Their distinguishing characteristic, however, is that they also have special hardware-related functions beyond those of ordinary memory. So, depending on the point of view, hardware registers are like memory with additional hardware-related functions; or, memory circuits are like hardware registers that just store data.
Hardware registers are used in the interface between software and peripherals. Software writes them to send information to the device, and reads them to get information from the device. Some hardware devices also include registers that are not visible to software, for their internal use.
Depending on their complexity, modern hardware devices can have many registers. Standard integrated circuits typically document their externally-exposed registers as part of their electronic component datasheet.
Typical uses of hardware registers include:
Reading a hardware register in "peripheral units" — computer hardware outside the CPU — involves accessing its memory-mapped I/O address or port-mapped I/O address with a "load" or "store" instruction, issued by the processor. Hardware registers are addressed in words, but sometimes only use a few bits of the word read in to, or written out to the register.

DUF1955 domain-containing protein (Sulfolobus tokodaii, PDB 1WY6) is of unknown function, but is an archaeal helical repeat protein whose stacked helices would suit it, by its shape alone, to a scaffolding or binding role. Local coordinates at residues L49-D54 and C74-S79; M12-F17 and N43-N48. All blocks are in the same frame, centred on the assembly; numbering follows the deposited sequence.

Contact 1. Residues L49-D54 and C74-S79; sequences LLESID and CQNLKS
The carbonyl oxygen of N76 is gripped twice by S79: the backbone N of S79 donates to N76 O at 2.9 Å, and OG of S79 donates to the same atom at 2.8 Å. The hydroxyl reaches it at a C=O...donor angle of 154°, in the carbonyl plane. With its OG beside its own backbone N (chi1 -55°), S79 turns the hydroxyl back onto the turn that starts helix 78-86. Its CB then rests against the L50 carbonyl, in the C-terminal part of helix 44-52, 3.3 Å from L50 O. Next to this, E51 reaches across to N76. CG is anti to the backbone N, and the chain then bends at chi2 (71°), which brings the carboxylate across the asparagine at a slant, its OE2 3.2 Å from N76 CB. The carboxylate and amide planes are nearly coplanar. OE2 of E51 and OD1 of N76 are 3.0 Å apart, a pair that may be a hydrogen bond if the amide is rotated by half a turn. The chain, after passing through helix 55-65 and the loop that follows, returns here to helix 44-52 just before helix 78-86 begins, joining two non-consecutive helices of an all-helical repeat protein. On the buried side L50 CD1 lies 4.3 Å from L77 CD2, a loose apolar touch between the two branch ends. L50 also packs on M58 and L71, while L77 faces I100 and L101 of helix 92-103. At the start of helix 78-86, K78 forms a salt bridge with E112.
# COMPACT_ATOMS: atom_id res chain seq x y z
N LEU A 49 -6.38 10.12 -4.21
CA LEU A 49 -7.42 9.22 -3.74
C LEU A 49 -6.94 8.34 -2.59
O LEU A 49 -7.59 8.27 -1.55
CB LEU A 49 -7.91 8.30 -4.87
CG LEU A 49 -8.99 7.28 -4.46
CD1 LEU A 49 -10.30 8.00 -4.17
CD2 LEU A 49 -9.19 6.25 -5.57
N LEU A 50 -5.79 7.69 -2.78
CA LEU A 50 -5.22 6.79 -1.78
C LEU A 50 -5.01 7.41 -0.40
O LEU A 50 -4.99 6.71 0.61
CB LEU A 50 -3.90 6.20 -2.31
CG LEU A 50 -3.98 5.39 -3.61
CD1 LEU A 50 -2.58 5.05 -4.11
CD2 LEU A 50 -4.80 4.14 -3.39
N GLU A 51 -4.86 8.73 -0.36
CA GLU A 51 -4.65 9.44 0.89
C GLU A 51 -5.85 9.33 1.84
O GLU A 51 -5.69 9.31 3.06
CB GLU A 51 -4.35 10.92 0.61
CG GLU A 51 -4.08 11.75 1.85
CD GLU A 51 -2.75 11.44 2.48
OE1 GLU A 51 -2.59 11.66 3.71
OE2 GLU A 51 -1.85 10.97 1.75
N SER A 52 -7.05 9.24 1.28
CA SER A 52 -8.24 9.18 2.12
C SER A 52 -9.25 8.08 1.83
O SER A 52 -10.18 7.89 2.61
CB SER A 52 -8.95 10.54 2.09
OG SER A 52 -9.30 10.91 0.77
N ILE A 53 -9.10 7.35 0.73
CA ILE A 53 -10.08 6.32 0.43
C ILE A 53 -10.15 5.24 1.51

Registers can be read/write, read-only or write-only.
Write-only registers are generally avoided. They are suitable for registers that cause a transient action when written but store no persistent data to be read, such as a 'reset a peripheral' register. They may be the only option in designs that cannot afford gates for the relatively large logic circuit and signal routing needed for register data readback, such as the Atari 2600 games console's TIA chip. However, write-only registers make debugging more difficult and lead to the read-modify-write problem so read/write registers are preferred. On PCs, write-only registers made it difficult for the Advanced Configuration and Power Interface (ACPI) to determine the device's state when entering sleep mode in order to restore that state when exiting sleep mode,
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Strobe registers have the same interface as normal hardware registers, but instead of storing data, they trigger an action each time they are written to (or, in rare cases, read from). They are a means of signaling.
Designers can implement registers in a wide variety of ways, including:
In addition to the "programmer-visible" registers that can be read and written with software, many chips have internal microarchitectural registers that are used for state machines and pipelining; for example, registered memory.
Once the INS 8250 has been properly initialized, we should make proper use of the Modem Status register (MSR), Line Status register (LSR) and the Interrupt Identification register (IIR) for controlling the device during actual operation.